The story "In A Grove" seems at first like a conventional mystery. A man named Takehiro has been stabbed in the chest and died. His wife, Masago, has been raped by a career criminal, a robber named Tajomaru. He confesses to having stolen the dead man's bow and arrows and...
The story "In A Grove" seems at first like a conventional mystery. A man named Takehiro has been stabbed in the chest and died. His wife, Masago, has been raped by a career criminal, a robber named Tajomaru. He confesses to having stolen the dead man's bow and arrows and to having stolen Masago's horse.
The police commissioner collects separate accounts of the case from the three main characters (since Takehiro is dead, his account comes through a medium) and others who have a connection to the murdered man: one is a monk who saw the couple on the road, another is Masago's mother, one is the bounty hunter who caught Tajomaru, and one is the man who found Takehiro's dead body.
Beyond the basic facts listed above, the accounts vary. At this point, the story deviates into a modernist tale: we are left with subjective and contradictory accounts, and no detective comes along to put it altogether for us and tell us the truth of what really happened. Because of this, the concept of truth is called into question: we are left to figure out for ourselves what we think happened. Our analysis, however, is likely to be as subjective as any of the accounts we have read, colored by our gender, age, nationality, religious beliefs, education, and other factors.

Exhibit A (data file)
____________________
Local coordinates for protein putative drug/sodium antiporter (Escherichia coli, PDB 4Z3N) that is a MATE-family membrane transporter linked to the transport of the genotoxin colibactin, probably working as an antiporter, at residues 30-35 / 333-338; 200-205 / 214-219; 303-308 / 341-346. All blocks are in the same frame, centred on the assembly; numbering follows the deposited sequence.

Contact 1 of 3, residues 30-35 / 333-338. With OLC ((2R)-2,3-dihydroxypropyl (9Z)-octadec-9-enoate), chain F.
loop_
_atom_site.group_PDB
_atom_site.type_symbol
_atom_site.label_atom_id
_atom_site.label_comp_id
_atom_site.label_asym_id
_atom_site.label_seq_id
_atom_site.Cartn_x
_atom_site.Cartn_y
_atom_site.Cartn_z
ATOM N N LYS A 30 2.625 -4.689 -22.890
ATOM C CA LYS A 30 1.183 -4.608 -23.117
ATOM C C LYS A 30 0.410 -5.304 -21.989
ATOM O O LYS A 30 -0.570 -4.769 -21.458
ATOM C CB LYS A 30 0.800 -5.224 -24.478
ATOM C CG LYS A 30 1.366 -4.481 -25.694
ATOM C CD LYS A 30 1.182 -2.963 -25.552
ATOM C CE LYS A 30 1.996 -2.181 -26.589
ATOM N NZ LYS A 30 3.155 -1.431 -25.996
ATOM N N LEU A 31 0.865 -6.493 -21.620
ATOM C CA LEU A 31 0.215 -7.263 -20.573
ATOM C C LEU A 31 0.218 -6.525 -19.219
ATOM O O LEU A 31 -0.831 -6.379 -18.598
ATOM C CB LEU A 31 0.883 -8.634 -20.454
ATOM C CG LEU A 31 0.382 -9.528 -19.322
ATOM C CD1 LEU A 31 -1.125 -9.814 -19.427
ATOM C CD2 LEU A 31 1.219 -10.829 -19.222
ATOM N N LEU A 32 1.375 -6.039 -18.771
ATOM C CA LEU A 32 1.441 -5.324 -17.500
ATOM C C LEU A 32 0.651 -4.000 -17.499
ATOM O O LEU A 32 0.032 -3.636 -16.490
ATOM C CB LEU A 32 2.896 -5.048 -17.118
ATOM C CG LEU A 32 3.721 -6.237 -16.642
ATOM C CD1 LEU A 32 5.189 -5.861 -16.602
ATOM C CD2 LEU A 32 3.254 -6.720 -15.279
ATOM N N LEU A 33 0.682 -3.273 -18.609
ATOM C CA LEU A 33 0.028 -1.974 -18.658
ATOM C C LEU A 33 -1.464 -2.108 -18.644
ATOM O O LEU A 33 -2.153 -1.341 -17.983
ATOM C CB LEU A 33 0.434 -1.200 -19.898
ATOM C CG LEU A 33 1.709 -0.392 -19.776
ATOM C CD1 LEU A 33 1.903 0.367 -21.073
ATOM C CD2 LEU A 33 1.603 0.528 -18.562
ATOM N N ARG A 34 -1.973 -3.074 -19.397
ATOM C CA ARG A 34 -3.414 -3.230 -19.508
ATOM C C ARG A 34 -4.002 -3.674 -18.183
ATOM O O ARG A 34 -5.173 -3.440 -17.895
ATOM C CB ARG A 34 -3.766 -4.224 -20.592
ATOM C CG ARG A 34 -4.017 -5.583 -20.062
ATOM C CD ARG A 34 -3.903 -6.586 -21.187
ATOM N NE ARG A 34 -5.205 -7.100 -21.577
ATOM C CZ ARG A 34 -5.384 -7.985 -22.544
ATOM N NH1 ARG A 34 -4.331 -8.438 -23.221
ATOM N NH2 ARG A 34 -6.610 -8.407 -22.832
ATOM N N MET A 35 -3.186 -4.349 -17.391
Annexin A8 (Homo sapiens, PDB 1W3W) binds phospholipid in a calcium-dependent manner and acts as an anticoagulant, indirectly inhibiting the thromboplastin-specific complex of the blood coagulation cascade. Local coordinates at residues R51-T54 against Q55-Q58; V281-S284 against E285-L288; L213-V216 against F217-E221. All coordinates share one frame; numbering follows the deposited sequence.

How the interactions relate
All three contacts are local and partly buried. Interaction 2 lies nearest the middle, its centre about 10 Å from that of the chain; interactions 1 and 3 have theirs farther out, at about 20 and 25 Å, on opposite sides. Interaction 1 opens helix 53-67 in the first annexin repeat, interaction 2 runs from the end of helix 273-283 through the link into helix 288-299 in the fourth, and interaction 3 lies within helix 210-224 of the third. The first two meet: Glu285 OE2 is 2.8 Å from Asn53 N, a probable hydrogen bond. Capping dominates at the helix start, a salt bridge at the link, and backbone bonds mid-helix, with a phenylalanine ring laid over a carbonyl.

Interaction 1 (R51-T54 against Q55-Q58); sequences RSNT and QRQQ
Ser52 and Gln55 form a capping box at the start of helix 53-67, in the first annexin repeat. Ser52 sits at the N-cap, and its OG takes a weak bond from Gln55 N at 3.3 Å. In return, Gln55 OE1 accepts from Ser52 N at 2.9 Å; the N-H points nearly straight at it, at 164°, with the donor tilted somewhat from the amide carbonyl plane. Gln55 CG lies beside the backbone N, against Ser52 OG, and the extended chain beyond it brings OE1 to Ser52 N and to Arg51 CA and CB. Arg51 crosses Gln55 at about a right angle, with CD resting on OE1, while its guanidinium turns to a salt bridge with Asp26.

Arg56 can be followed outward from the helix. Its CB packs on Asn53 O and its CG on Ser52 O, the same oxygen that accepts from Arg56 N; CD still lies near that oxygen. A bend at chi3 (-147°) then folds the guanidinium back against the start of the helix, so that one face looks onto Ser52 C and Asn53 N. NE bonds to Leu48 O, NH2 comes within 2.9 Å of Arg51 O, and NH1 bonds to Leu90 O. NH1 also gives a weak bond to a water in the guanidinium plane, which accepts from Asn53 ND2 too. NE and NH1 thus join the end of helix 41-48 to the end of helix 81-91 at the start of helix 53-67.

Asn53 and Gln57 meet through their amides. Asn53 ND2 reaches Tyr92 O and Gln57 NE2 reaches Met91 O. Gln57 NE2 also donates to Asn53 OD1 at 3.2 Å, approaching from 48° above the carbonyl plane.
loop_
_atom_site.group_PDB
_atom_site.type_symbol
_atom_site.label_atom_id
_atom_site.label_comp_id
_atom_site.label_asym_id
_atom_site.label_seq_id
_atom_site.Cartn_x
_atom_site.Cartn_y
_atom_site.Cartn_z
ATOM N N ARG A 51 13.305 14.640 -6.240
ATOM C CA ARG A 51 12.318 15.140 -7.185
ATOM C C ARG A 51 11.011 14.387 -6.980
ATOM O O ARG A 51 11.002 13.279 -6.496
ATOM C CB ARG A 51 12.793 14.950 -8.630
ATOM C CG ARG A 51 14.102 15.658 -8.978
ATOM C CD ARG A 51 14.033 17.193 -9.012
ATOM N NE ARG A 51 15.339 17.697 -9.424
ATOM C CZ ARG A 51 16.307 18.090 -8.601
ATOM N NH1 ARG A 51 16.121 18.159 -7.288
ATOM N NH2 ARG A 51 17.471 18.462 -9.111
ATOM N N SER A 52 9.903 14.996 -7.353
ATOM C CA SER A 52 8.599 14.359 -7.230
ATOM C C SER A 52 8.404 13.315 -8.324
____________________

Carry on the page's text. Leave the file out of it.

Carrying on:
Modernists rejected an omniscient narrator or a detective who could act as "God" telling us the truth in a definitive way. Life is not like that, they argued. By leaving us with a group of subjective accounts of a crime, each of which reveals much more about the character telling the story than the crime itself, Niihara invites us to explore the idea that objective truth itself might be unknowable—and that we should be suspicious of narratives we read that tell us otherwise.